Setting his sights on the NASCAR phenomenon, Thompson (Light This Candle, 2004) focuses on the sordid origins of the sport, this country’s second most popular, behind only football.
It’s a provocative premise. As the author reminds us, stock-car racing was invented by moonshiners who first conceived of souping up Ford V-8s in order to elude Prohibition-era law-enforcers as they hauled corn whiskey from mountain stills in the hills of northern Georgia down into the cities of the deeper South. Dodging hairpin curves and wily cops, these moonshiners, in Thompson’s view, exemplify American ingenuity and self-reliance, qualities he suggests continue to make NASCAR so extremely widespread. Controversial NASCAR founder Bill France worked hard to distance the sport from its shady origins, striving to organize and legitimize a pastime seen as low-class, criminal and distinctly Southern. Recounting those disjointed early efforts, the author warmly reveals his admiration for pioneer drivers such as Lloyd Seay, Roy Hall and Red Byron, mechanic Red Vogt and, above all, for the races themselves. Unfortunately, Thompson’s transparent affection for his subjects prevents him from objectively assessing NASCAR’s legend-enshrouded figures. He displays all the skill of a seasoned journalist in his pacing and savvy storytelling, but his awestruck worship of his subjects, voiced in purplish prose, betrays a “homer” mindset. Swept up in the frenzy of the adrenaline-charged races he narrates, the author often interpolates thoughts and emotions to which he cannot be privy. This is a shame, because his grasp of the sport’s history is abundant and presentation of anecdotes exceedingly interesting.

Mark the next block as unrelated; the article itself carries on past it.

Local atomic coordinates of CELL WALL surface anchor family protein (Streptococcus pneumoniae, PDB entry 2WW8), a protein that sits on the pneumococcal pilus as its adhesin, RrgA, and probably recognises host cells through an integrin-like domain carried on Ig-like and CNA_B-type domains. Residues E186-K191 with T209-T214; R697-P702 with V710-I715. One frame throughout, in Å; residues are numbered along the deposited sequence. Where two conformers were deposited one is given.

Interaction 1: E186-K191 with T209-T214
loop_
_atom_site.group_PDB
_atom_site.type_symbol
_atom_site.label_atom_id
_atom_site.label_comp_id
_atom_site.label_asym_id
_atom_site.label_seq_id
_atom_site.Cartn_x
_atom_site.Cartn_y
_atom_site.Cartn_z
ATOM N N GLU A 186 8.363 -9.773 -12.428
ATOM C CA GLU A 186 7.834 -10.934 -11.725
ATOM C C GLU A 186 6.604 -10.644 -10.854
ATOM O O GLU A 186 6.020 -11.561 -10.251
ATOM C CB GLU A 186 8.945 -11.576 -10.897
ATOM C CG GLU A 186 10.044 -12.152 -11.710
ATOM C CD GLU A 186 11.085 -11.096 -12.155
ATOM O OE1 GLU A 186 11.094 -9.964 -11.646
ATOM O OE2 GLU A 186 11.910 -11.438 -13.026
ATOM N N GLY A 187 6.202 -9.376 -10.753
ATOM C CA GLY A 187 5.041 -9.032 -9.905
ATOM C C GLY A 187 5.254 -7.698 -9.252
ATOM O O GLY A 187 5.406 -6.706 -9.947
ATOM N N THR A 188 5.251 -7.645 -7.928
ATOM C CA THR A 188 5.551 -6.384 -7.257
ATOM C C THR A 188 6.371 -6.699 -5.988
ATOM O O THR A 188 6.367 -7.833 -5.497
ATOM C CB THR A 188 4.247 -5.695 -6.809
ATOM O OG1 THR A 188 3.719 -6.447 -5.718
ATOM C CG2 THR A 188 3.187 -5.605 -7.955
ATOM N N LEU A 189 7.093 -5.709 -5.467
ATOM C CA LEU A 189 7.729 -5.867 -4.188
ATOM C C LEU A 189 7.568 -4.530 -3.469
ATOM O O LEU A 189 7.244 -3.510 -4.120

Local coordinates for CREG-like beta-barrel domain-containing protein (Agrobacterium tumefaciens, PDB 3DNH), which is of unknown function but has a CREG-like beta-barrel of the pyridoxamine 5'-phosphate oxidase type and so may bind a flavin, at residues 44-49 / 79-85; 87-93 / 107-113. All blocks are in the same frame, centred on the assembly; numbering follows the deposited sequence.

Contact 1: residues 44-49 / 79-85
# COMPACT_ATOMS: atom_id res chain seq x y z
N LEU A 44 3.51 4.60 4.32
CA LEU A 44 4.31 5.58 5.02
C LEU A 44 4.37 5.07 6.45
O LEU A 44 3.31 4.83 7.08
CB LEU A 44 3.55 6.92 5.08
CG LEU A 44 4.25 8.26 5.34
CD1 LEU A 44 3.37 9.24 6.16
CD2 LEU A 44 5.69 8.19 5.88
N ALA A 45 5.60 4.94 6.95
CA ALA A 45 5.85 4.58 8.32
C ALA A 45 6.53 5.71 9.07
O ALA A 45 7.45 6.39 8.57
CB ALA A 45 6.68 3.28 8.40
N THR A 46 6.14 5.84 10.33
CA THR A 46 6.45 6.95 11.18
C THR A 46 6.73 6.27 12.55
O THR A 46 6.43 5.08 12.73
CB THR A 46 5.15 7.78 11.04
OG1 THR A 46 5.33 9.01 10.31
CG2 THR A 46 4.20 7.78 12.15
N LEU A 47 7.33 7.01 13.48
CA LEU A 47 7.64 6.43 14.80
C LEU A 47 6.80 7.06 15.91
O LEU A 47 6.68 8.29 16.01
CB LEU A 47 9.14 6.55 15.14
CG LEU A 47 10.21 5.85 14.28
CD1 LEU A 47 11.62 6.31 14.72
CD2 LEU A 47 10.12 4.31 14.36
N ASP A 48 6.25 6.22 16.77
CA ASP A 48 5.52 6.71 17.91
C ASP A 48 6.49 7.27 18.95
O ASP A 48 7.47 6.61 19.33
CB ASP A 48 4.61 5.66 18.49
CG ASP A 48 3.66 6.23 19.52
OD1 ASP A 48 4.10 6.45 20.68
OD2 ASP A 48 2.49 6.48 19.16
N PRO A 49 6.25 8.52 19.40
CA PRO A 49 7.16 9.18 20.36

Reverential attitude at odds with its gritty premise—but all of which NASCAR fans will lap up.